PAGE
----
This is a guest post from Pauline of InvestmentZen.com. Pauline is a blogging buddy of several years. Enjoy!
When we talk about saving for retirement, a number that comes back often is $1,000,000.
“I want to retire a millionaire”.
“You need at least a million to live well”.
“I couldn’t sleep at night if I had less than a million”.
But how exactly do you save seven figures over the course of your career?
Well, today, I have good news if you are in your 20s or 30s – time is on your side, and achieving a million dollar net worth by the time you retire is not as complicated as it seems.
The Math of a Million
Assuming an average market return of 8% per year, saving a million dollars will take:
- 42 years if you save $250 per month
- 34 years if you save $500 per month
- 26 years if you save $1,000 per month
The 42 years solution really only works if you are 23 and plan on working until you are 65. Not my thing, and likely not where you are at. On the other hand, saving $1,000 a month is a bit steep if you have not managed to save a whole lot of money thus far. In your late 20s or early 30s, you probably have a ton of other expenses, day care if you are starting a family, student loans to pay off, etc. Finding $1,000 extra every single month in your budget is pretty hard.
So let’s focus on saving $500 per month for the next 34 years. If you are 28, you could be a millionaire at 62.
How to Invest $500 per Month
There are three ways to invest an extra $500 every month:
- Lower your expenses and invest the difference
- Earn more and invest the extra money
- Use tax breaks and company matches to fund part of the difference
The company match is actually one of the easiest ways to find “free” money if you are not yet taking advantage of it. With the median American income around $55,000, a 3% company match on your 401k contributions means $1,650 a year extra to boost your nest egg. That is over three months worth of savings we just took care of. By investing in a 401k, you are also saving on taxes. And if you pick a low cost robo-advisor, the fees should stay low, allowing your contributions to grow nicely, and compound over the course of 34 years.
Most importantly, forget about your investments! Actively managed funds rarely perform better than index funds, and the odds are even slimmer the longer you keep your index. So stick to easy and focus on making more, and living on less.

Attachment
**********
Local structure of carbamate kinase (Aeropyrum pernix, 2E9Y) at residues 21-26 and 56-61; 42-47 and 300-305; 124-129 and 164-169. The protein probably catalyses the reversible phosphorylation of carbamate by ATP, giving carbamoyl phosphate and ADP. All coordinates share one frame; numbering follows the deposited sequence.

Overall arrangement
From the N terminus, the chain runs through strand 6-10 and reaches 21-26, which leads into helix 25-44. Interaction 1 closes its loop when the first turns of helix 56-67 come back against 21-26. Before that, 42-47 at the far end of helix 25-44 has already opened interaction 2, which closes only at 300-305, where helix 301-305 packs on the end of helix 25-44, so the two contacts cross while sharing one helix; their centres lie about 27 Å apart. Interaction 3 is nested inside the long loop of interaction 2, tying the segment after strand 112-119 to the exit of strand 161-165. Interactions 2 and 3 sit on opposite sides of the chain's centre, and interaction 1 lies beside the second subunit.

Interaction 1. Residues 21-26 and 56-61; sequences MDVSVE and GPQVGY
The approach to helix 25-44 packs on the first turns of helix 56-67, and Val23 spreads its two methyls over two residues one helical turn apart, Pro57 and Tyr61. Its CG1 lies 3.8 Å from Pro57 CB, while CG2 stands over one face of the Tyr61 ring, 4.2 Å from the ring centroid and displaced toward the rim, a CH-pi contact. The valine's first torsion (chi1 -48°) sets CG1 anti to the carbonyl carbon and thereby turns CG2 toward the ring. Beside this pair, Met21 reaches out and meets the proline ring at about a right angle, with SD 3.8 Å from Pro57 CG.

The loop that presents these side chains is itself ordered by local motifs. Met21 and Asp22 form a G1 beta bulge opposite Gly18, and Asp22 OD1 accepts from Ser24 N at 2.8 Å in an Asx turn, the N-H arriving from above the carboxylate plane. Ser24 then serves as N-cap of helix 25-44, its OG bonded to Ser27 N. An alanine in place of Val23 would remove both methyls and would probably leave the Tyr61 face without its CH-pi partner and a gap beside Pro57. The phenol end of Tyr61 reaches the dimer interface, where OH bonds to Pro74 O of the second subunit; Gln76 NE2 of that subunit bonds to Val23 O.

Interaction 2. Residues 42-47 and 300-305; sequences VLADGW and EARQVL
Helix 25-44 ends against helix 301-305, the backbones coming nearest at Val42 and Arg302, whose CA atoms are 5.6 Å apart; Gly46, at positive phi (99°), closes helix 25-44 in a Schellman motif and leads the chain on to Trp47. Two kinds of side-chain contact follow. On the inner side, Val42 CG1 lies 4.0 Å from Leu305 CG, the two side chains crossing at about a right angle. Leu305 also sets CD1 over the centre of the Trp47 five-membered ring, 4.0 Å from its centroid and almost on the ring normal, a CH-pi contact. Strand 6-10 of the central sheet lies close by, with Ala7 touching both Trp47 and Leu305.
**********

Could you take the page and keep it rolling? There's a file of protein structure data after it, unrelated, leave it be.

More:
Make More, Live on Less
Once you become really mindful about your spending, what it actually costs you to buy that thing you’ve used twice, or that shirt that still has a tag on it in your closet, the waste in your life will appear so obvious you will wonder how you got this far without noticing. Americans throw out a third of the food they buy on average. How do you compare? Do you try to fix things before you replace them? Do you have fewer outfits you wear all the time?
Living on less doesn’t mean depriving yourself, it means making a conscious choice every time you open your wallet. Do I need this? Will I get my money’s worth? How long did I have to work to afford it? Am I paying the lowest price possible?
Every $1 you save is actually $1.40 or so you don’t need to earn gross. If we are targeting a $1,000,000 net worth, your nest egg will generate $40,000 per year of passive income for you to live on. So every $100 you save is a day you won’t have to work in the future. Picture 55 year old you. On your way to becoming a millionaire, with plenty of free time to enjoy your hobbies and your family. Or are you putting on your McD uniform and getting ready to mop floors for your second shift of the day because you didn’t plan ahead?
Meanwhile, you can argue that the budget belt is as tight as it gets. Well, that means it’s time to earn more money. Change jobs, educate yourself to get a better paying one, ask for a promotion, hustle on the side… whatever it takes. Put everything towards your investments, unless you have high interest debt (such as credit cards or personal loans), in which case get rid of that first, then keep making the same payments into your investment accounts.
You Can Do It
Personal finance is boring. We, like health coaches, keep telling you to tighten the belt and get disciplined. But you know you should eat healthy even if you’re overweight. The same goes for money. And the consequences can be just as serious if you don’t plan ahead. Finding $500 a month today is much easier than having to find $2,000 in your mid 40s because you haven’t saved anything. Now go get that million!